Medieval woodland known for its display of Bluebells in the Spring.
On the border of East Bergholt and Bentleylies Dodnash Wood bordered with Great Martin’s Hill wood to the north and Holly Wood to the east.
The uneven boundary of Great Martin’s wood is a hallmark of an ancient wood, however Dodnash straight edge usually a sign that it is younger than the 1700’s, is believed to be an exception as the straight edges appear on a map of 1634 and have earthworks of a medieval type wood.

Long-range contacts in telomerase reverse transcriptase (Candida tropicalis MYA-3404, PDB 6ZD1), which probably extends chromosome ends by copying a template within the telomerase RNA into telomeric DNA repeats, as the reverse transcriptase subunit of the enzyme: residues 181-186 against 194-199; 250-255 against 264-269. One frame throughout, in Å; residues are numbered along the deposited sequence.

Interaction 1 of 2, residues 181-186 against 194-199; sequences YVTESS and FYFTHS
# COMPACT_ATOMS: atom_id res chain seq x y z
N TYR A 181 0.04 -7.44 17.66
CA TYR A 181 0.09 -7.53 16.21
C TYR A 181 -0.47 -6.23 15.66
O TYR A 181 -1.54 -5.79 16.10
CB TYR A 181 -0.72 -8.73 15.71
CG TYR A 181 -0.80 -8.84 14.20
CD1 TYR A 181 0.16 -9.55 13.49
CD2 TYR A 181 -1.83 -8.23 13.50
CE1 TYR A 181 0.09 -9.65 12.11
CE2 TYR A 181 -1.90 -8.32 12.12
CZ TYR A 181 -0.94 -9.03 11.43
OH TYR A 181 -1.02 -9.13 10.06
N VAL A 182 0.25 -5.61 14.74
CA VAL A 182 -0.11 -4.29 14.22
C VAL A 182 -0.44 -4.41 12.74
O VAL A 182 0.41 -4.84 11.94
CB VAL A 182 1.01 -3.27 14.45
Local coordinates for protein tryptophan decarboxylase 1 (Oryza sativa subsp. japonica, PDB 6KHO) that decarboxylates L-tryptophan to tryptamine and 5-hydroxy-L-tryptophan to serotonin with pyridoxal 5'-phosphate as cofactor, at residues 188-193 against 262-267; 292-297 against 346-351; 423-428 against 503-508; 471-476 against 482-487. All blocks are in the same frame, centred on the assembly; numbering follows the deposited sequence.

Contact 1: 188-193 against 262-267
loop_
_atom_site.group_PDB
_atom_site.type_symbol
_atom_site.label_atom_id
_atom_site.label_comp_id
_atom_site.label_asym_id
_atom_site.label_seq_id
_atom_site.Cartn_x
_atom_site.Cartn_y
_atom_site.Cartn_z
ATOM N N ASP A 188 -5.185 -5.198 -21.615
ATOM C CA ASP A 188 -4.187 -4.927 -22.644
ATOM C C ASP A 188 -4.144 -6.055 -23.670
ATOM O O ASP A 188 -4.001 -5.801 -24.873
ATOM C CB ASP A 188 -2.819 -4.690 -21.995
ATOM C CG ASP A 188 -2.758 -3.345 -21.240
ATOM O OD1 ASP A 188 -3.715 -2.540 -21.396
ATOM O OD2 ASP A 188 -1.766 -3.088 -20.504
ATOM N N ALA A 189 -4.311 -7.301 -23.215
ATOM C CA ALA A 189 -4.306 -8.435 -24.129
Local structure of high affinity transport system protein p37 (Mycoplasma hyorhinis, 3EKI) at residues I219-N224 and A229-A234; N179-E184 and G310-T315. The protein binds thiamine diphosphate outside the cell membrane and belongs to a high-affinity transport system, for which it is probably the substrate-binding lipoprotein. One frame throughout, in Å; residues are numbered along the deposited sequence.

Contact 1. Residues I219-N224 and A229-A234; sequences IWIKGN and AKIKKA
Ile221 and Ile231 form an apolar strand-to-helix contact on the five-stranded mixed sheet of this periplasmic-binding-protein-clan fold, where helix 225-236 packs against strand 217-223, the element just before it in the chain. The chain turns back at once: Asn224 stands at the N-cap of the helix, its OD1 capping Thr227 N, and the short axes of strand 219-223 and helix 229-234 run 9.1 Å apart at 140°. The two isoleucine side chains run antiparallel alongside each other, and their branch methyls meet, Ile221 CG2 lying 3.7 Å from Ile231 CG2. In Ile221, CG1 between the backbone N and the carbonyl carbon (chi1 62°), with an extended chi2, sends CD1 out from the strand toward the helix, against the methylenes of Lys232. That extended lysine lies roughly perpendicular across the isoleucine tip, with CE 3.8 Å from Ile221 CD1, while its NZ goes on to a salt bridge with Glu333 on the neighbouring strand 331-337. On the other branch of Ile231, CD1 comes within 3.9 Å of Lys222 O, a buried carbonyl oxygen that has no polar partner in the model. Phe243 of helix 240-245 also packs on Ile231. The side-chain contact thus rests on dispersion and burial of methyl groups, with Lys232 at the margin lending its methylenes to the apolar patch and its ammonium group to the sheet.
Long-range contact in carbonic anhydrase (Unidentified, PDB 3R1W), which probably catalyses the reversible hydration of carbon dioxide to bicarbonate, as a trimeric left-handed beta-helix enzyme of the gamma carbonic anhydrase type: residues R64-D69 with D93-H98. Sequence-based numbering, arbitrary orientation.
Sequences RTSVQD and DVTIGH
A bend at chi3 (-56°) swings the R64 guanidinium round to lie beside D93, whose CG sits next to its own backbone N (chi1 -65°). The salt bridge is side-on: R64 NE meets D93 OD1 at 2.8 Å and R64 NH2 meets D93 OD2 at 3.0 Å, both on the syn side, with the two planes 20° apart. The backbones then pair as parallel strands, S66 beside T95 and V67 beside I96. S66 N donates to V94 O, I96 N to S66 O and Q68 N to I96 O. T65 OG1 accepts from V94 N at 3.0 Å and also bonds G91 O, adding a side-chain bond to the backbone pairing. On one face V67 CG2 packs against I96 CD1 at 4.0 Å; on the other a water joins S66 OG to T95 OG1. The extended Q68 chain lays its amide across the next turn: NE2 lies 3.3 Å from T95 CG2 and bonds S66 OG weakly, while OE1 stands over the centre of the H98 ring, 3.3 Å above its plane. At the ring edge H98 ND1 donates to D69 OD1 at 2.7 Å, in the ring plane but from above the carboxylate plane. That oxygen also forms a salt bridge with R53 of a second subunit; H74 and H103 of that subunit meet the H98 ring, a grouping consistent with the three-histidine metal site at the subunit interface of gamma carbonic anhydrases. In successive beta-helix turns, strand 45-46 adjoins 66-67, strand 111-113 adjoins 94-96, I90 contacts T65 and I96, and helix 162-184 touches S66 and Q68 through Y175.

Oliver Rackham OBE, academic at the University of Cambridge and studied ecology, management and development of the British Countryside, was a frequent visitor and mentions Dodnash a few times in his book ‘Trees & Woodland in the British Landscape’
He talked about the change in the 18th century coppicing fashions, with coppice intervals lengthening to 15 years or more (producing poles, rather than wands), and it was believed that Dodnash was felled entirely in 1663, 1740 and 1761, and it is thought that this last coppicing was the last for some of the chestnut stools in the wood.
Dodnash has become known for its display of Bluebells in the Spring.
with thanks to Richard Bouwmeester (photography) Nicky Moxley (content)